Aerotoxic Association

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The Aerotoxic Association was set up on 18 June 2007, at the British Houses of Parliament by Captain John Hoyte,[citation needed] for the purpose of raising public awareness about alleged effects of breathing cabin air on jet aircraft, if engine bleed air should become contaminated with engine oil. In addition to providing help and support to aircrew and passengers, the association seeks to lobby for change in regulations to improve the quality of cabin air on airliners.[citation needed]

The phrase Aerotoxic Syndrome was coined in 1999, to describe an alleged occupational health condition, believed by some advocacy groups to be brought about by exposure to air which has been contaminated by [jet] engine oil.[citation needed]

Criticism[edit]

In contrast to the claims of the Aerotoxic Association "Studies such as the European CabinAir project have shown that normally the levels of chemical and biological contaminants in aircraft are less than in many work environments such as office buildings."

That report examined all exposures dating back to 1943 which showed that all documented exposures were to high concentrations, greatly in excess of the amount present in jet engine oil. He also noted that studies in Canada and the USA were unable to detect TCP in the cabin during flight. Prof Bagshaw notes that the symptoms are "largely the same as those reported by participants in all phase I drug trials", and are similar to the symptoms experienced by patients suffering from chronic fatigue syndrome, gulf war syndrome, Lyme disease, chronic stress and chronic hyperventilation.[1]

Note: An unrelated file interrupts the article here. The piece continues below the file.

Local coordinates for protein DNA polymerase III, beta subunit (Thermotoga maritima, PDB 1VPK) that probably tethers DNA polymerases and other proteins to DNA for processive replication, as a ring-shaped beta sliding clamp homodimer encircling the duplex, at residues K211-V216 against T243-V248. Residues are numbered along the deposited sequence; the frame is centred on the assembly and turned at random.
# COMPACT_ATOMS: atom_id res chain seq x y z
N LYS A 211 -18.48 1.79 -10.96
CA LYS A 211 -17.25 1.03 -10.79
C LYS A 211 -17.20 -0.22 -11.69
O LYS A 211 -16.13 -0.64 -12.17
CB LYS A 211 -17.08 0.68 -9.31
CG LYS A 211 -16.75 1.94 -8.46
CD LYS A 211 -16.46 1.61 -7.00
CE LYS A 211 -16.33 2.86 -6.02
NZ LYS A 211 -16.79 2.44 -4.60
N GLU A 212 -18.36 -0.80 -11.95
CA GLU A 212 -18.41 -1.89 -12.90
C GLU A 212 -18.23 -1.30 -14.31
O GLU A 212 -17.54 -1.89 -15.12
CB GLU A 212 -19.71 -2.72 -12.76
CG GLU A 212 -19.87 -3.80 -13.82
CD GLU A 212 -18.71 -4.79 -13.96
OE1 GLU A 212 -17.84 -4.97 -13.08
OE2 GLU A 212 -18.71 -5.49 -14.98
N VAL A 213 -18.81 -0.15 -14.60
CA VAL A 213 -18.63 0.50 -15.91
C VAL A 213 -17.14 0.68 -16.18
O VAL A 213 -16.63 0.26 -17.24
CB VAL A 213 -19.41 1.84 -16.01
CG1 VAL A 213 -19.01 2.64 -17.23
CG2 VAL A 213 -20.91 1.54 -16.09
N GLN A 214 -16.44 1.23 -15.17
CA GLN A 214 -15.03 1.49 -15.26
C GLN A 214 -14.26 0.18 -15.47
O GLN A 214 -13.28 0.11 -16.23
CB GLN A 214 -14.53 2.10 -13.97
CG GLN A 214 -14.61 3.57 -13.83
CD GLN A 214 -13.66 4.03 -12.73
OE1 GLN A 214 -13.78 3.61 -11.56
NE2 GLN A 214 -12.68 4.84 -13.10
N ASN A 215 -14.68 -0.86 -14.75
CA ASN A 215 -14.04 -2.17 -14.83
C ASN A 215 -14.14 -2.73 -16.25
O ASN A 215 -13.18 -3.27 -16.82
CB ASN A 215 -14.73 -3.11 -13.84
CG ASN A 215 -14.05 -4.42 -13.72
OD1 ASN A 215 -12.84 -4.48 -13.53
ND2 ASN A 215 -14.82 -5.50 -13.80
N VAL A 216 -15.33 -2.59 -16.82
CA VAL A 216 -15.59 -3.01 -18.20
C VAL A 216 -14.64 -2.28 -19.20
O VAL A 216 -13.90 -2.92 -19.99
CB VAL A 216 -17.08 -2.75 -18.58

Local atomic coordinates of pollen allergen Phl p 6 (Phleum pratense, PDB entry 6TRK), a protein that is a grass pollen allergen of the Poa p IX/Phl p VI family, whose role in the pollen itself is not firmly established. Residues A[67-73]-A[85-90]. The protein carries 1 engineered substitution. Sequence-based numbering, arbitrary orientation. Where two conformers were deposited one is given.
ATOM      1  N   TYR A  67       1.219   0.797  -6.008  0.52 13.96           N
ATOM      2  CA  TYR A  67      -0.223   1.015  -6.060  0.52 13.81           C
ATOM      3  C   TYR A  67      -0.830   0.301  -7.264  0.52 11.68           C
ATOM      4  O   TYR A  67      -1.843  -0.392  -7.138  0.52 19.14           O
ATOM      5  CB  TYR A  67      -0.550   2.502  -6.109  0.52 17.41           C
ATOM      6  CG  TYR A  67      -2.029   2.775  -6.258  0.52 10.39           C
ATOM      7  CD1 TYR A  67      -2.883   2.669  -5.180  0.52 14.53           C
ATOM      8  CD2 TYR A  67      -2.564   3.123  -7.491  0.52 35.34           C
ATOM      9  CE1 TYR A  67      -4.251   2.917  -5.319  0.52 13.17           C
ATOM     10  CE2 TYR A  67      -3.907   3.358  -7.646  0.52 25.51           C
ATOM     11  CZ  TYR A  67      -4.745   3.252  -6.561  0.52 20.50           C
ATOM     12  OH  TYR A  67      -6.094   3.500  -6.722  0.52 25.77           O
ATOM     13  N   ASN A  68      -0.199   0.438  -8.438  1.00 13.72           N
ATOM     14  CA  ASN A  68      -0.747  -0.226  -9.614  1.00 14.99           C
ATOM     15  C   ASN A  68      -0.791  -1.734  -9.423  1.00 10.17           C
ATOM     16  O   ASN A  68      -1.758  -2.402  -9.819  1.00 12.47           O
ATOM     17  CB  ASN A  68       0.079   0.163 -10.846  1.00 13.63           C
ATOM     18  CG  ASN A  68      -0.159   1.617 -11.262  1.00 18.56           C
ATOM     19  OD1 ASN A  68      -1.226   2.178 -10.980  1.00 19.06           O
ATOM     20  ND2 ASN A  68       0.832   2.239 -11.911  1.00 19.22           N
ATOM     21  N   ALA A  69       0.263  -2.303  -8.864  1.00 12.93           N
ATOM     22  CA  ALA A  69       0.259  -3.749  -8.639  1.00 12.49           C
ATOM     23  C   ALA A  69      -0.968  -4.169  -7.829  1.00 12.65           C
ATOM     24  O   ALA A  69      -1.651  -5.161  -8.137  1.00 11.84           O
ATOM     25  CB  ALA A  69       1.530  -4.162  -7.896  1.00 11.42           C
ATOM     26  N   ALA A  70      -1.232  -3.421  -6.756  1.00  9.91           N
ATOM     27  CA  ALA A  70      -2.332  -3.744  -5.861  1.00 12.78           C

"A syndrome is a symptom complex, consistent and common to a given condition. Sufferers of the ‘aerotoxic syndrome’ describe a wide range of inconsistent symptoms and signs with much individual variability. The evidence was independently reviewed by the Aerospace Medical Association, the US National Academy of Sciences and the Australian CASA Expert Panel. All concluded there is insufficient consistency to establish a medical syndrome and the ‘aerotoxic syndrome’ is not recognised in aviation medicine."[2]

See also[edit]

References[edit]

  1. ^ Bagshaw Report
  2. ^ Bagshaw, Prof Michael, King’s College London and Cranfield University, UK (July 2013). "Cabin Air Quality: A review of current aviation medical understanding". Retrieved 2014-09-28. 

External links[edit]